LOUISVILLE, Ky. (WHAS11) – In 1994, I was assigned to produce a ten part news series on the life and times of Muhammad Ali.

It was a mixed blessing.

WHAS-TV had archives on the boxing champion that are perhaps unmatched anywhere in the country.

But the sheer volume of material plus matching it with a timeline of Ali's life and career was a daunting task. I had ten stories to produce and less than two weeks to get it done.

Somehow during twelve hour days and with the help of editor Ted Roberts I made the deadline every night with a story at 6 and 11 p.m. The series won a regional Emmy. I won a lasting interest in a man they call, "The Greatest."

The series was to coincide with the 30th anniversary of Ali's first championship, the unlikely defeat of heavyweight champion Sonny Liston.

Liston was a bear of a man, a graduate of the Missouri State Penitentiary, who had knocked out the previous champion Floyd Patterson in the first round. Liston, with his menacing scowl, seemed unbeatable.

But on February 25, 1964, Cassius Clay sliced and diced Liston's face with a snapping left jab that left the former champion unable to answer the bell in the seventh round.

Ali raced around the ring and screamed "I shocked the world. I'm the greatest."

The soon to be Muhammad Ali, had won the heavyweight championship and given himself a nickname.

And so, thirty years later, I presented Ali with a silver tray commemorating his shocking victory in Miami, as friends and family gathered in the lobby of WHAS-TV.

But this was a different Ali. The onset of symptoms from Parkinson's disease had robbed him of his signature voice and non-stop verbal antics. He could speak but only with great effort.

The now quiet Ali, who I met for the first time in 1994, had been through a lot.

The most recognized face in the world, now seemed most comfortable hugging old friends from the West End.

He had come home to a place where he was still loved by many but reviled by others. Three years after winning his first championship he was convicted of draft evasion and did not fight again for three and a half years.

His role as a conscientious objector to the Vietnam War made him a hero to some, a traitor to others. But his conviction was overturned by the U. S. Supreme Court and Ali was soon back in the ring.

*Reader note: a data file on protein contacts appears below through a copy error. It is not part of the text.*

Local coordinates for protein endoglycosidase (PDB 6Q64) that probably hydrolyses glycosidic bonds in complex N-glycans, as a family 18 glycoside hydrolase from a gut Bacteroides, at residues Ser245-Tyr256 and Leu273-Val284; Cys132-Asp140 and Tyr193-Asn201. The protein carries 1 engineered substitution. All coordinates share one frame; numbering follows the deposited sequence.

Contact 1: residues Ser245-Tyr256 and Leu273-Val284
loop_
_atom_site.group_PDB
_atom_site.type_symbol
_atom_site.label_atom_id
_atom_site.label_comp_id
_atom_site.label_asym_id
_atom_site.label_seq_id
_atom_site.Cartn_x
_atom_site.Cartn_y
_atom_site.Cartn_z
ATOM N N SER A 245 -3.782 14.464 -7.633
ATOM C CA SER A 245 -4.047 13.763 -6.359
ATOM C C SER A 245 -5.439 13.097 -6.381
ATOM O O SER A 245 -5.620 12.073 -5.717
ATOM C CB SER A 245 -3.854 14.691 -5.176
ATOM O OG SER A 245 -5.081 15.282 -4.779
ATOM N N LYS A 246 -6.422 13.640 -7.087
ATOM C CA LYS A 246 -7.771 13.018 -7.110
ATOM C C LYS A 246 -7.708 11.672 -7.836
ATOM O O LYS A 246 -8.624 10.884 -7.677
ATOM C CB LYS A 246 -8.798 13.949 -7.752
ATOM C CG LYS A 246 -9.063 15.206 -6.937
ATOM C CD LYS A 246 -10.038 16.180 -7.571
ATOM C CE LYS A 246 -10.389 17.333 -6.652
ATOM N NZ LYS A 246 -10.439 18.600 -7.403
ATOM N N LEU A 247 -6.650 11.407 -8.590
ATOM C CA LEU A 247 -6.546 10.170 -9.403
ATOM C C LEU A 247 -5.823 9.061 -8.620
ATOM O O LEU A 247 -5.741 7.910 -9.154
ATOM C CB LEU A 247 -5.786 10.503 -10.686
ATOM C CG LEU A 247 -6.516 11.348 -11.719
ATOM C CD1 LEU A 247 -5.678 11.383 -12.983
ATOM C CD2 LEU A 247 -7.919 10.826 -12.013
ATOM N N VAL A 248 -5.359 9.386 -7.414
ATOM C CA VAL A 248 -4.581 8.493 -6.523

His boxing career would span 21 years. Some would say that was too long and the decline in his health over the past two decades would be testament that "The Greatest" took too many punches.

But his friend and sparring partner Jimmy Ellis said that he and Ali had no regrets. Both boxers suffered significant cognitive impairment late in their lives but Ellis said "they would do it all over again."

Ellis said the young Cassius Clay would visit an area gym and box everybody in the room. Sometimes he would face 10 to 15 different opponents and then walk out of the place without a scratch on his face.

I interviewed Ali's first boxing coach, former police officer Joe Martin, who taught young Clay the punch that cuts. Martin told Ali to punch like he was trying to kill a fly on the opponent's nose. Cassius would land the punch with a snapping action that could open an eyebrow or a cheek bone.

Yet this master of a violent sport was easily believable as a pacifist. He would work a room with hugs and gentle smiles. When visiting a local school Ali was liked a Pied Piper for the children.

He would charm the kids with shadow boxing and magic tricks. There was something magic about Ali and children. "The Greatest" was a child at heart, and the kids seemed to accept him as "one of them."Of course, you couldn't help but feel sorrow at the decline in Ali's health over the past several years. We knew this day of sadness was coming. But one of the greatest athletes of our time is now free of his failing body. His spirit is once again free to “Float Like a Butterfly."

And his spirit will continue to inspire Louisville, The Ali Center will assure that his memory and ideals will be carried forward in our city.

A few months ago, I interviewed a group of high school students who were part of the Muhammad Ali Center Council of Students. In a series of remarkable interviews, they expressed their desire to improve themselves and the community through the practice Ali's core principals, including respect, confidence and giving.

You see, Muhammad Ali is still "giving." Now more than 50 years after he was crowned a boxing champion, Ali remains a champion of peace and spirituality. Several years ago, after I spoke at a community event that we both attended, Muhammad Ali came up and gave me a hug of approval. It is one of my best memories.

And now, he comes home for the last time to give one "final hug" to the place where he grew up.

His spirit is floating above us and we will always remember, "The Greatest," from Louisville, Kentucky.